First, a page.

Police Killings of Civilians: Does Community Policing Make a Difference?

John M. MacDonald, University of South Carolina

ABSTRACT
The connection between police use of deadly force and community characteristics has long been recognized in the literature. Research suggests that both political and structural aspects of communities play a role in the application of deadly force by the police. Studies, however, have neglected to examine the relationship between variations in police organizations and the use of deadly force. Given the advent of community policing during the past decade this presents an important area of social science inquiry. The present study examines this issue through an analysis of police killings of civilians in 198 U.S. cities. The relationship between police use of deadly force and police organizational factors is examined, controlling for community characteristics and disaggregated felony homicides. Implications for a theory of police use of violence are discussed.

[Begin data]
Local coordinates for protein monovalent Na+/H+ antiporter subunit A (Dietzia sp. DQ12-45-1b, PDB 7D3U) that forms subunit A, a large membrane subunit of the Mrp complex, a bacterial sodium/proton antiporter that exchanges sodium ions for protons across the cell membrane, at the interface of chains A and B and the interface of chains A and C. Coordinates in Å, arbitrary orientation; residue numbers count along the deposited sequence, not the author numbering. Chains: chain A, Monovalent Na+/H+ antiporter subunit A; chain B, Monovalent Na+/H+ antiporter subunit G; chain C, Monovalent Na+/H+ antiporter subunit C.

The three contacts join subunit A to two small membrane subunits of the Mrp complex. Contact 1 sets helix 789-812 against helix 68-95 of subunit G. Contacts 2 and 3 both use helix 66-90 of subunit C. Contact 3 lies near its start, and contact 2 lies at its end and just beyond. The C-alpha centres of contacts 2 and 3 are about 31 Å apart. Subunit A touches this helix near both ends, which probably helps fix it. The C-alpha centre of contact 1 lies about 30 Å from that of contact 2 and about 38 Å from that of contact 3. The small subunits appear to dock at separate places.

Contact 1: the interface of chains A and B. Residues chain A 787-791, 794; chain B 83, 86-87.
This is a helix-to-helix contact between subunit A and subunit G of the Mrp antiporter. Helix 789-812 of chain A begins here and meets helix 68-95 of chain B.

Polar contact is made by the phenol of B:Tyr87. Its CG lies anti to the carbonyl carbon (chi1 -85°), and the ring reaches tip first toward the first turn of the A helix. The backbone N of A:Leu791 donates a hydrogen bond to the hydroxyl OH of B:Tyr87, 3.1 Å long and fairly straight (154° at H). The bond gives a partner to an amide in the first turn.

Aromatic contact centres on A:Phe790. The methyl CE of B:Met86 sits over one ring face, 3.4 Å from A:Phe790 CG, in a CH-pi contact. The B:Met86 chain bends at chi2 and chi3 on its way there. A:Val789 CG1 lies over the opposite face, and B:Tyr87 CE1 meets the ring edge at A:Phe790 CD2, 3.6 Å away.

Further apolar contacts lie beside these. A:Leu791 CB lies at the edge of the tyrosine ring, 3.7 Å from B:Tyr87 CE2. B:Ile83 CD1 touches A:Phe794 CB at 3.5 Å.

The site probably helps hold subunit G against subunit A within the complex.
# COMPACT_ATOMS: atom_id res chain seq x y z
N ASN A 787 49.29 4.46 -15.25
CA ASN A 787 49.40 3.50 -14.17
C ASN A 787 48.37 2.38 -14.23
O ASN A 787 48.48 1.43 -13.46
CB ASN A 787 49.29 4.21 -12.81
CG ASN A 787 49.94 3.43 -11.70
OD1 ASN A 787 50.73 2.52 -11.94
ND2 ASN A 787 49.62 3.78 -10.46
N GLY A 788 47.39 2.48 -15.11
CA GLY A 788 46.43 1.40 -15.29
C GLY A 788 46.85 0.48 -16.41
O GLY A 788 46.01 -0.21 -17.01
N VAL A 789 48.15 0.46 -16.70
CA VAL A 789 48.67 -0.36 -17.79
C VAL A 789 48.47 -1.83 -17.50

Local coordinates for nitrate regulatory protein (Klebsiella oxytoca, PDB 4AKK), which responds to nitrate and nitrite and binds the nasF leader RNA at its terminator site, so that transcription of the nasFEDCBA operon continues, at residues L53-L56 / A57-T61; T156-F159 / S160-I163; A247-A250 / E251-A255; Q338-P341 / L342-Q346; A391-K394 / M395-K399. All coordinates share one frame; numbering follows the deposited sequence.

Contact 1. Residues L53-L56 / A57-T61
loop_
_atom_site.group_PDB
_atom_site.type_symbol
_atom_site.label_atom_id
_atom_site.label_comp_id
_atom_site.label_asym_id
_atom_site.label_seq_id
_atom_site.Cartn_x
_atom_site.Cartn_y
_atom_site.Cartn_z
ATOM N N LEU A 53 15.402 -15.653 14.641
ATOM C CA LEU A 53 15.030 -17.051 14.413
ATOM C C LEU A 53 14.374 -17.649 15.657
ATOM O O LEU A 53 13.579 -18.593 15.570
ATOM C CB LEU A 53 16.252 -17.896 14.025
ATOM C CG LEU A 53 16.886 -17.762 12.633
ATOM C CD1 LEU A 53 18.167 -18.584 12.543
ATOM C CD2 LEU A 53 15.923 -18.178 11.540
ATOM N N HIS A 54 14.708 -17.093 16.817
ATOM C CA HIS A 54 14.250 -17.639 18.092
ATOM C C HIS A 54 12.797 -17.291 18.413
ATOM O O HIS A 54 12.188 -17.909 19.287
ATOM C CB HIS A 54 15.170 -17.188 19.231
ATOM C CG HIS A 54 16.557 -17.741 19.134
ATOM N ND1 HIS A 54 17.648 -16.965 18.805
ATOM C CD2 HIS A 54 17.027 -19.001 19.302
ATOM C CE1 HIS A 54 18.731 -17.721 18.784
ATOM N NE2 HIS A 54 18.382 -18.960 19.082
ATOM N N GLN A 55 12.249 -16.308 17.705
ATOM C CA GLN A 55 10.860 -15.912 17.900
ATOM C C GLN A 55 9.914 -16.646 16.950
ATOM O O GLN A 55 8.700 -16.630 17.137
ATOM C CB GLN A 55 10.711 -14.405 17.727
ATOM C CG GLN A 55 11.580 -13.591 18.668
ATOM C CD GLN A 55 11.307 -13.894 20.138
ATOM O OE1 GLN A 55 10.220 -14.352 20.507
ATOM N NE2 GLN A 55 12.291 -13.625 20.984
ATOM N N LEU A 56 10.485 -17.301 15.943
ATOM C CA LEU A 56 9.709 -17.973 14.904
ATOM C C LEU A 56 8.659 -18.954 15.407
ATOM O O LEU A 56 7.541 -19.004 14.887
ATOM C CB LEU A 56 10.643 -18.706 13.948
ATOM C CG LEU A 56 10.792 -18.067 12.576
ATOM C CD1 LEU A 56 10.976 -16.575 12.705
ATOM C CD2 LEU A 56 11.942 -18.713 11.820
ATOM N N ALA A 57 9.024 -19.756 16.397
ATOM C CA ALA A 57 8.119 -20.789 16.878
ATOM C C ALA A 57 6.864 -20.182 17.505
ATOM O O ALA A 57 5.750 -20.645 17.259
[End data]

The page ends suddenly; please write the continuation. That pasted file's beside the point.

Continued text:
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Updated 05/20/2006